Cape Town - In an exclusive interview, Crusaders assistant coach RONAN O’GARA talks about adapting to southern hemisphere coaching, Ireland challenging the All Blacks and the state of Springbok rugby.
Sport24 asked: What convinced you to link up with the Crusaders coaching group?
Ronan O’Gara: I was attracted to join the Crusaders because I thought it was a challenge that my coaching career needed. (O'Gara joined the defending Super Rugby champions from Racing 92 in January, having served as the Paris-based club’s kicking and skills coach since 2013). Linking up with the Crusaders as backs coach is a great progression for me in my career and, for it to have happened so quickly, is exciting. I had always followed the Crusaders, but had never experienced Super Rugby first-hand. I want to grow as a coach and decided to embrace a new experience. I am now into my sixth year of professional coaching, and when I was offered an opportunity to join a great southern hemisphere club I jumped at it. New Zealand sets the bar in world rugby, and Super Rugby is recognised as one of the toughest international rugby tournaments. As such, to coach in New Zealand is an enticing prospect for any coach. It’s a different game down south to what is played in the northern hemisphere, but it’s something I’m really enjoying. I have only been here for four months, but the transition has gone well so far. I’m sure I can learn plenty from Scott Robertson and the other coaches, management and players at the Crusaders, and I hope that I can also make a contribution to the group by bringing my own experience and philosophy to the team set-up. I believe my time at the Crusaders will enrich my rugby knowledge and improve my training methods.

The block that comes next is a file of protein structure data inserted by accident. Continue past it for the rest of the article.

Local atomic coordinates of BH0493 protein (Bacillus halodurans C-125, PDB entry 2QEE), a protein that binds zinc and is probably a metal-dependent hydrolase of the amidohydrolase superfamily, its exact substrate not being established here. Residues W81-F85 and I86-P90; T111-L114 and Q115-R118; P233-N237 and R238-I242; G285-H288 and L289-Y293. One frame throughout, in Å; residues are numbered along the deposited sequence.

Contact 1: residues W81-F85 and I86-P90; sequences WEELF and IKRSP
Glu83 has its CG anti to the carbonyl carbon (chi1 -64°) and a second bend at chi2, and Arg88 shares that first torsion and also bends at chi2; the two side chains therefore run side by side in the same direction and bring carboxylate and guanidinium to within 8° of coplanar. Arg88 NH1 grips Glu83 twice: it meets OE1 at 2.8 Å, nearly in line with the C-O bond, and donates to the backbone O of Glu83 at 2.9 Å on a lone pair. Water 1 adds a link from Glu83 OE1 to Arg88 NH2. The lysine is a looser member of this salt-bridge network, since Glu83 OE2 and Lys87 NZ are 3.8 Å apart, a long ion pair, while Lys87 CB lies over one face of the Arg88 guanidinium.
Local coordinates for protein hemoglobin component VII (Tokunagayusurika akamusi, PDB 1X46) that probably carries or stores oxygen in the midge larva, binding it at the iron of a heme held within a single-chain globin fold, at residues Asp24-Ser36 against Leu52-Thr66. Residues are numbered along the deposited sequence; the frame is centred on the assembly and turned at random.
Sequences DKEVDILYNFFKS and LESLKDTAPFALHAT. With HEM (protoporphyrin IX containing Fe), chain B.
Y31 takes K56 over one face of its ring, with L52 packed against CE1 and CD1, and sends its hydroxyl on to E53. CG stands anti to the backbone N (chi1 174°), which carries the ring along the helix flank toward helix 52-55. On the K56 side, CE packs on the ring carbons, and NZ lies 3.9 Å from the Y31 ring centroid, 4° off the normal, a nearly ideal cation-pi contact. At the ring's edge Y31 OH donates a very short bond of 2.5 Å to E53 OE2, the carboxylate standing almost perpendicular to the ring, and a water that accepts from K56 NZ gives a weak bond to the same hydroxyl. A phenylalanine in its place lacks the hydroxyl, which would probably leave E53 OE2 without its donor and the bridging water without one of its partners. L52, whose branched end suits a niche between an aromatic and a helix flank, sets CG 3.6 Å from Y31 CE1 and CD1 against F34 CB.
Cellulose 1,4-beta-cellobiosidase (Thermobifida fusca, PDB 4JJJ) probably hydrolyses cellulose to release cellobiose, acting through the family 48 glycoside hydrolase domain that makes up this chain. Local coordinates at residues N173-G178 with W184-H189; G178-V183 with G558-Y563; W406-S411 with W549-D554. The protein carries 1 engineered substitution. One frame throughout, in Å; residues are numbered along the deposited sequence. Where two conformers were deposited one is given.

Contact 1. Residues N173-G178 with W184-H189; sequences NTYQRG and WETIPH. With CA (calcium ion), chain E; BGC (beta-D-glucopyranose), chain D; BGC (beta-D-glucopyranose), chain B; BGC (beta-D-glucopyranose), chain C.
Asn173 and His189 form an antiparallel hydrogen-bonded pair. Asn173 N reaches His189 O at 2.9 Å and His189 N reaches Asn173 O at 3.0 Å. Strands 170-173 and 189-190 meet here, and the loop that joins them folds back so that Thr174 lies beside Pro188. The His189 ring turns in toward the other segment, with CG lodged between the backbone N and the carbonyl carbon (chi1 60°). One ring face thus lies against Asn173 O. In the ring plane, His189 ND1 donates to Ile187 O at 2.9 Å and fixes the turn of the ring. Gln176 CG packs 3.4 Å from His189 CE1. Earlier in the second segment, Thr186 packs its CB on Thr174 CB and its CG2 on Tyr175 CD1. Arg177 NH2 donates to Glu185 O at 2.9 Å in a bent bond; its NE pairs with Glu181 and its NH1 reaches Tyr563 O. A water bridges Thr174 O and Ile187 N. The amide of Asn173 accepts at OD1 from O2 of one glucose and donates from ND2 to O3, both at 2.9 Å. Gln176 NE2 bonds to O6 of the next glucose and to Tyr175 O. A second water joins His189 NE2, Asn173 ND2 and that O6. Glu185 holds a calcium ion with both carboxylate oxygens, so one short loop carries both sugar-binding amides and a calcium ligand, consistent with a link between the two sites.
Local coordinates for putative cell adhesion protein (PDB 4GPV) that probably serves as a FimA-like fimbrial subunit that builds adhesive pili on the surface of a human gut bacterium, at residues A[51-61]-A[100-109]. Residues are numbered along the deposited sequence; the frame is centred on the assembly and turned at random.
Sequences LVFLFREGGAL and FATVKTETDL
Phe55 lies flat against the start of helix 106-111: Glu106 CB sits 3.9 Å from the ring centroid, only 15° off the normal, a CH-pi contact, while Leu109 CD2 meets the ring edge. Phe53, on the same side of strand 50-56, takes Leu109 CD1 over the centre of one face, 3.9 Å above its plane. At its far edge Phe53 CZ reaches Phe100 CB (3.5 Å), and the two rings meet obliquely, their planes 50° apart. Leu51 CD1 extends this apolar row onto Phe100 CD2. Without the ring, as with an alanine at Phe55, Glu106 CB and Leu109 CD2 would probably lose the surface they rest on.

Sport24 asked: Has adapting to a new team environment proved daunting for you?
Ronan O’Gara: I see every day as an exciting challenge and I was not fazed by entering a new environment. I’ve been involved in rugby all my life, so I have plenty of experience to call upon. I have strong ideas on certain aspects of the game and you need to have players on the pitch reflecting how you, as a coach, want the game to be played. The great thing about the Crusaders is that they are a really honest bunch of blokes, who are trying to get better every week. And, as a coach, it’s exactly what I’m trying to do as well. The modern game is always changing. It has become a multi-phase game, so you have to be organised around strike plays, set-piece defence and your general skill level has to be right up there. There are some things in New Zealand that are done really well and then there are other things that could be done better. As an assistant coach, you are asked your opinion on a few things in order to try to get more of out of the playing group. During my 16-year playing career, I was shown the right values and learnt that hard work trumps talent. In terms of my game philosophy, it’s about playing smart rugby. Having seven smart rugby players in the backline every time they take the field is the goal. On the whole, I have fallen into a system that is really working well and have found a machine that is rolling. The skill levels involved are very impressive, the players possess a great work-ethic and they push each other very hard. New Zealand teams, in general, are used to winning big matches and that helps because winning becomes a habit.
Sport24 asked: Are the Irish the All Blacks’ closest challenger for world supremacy?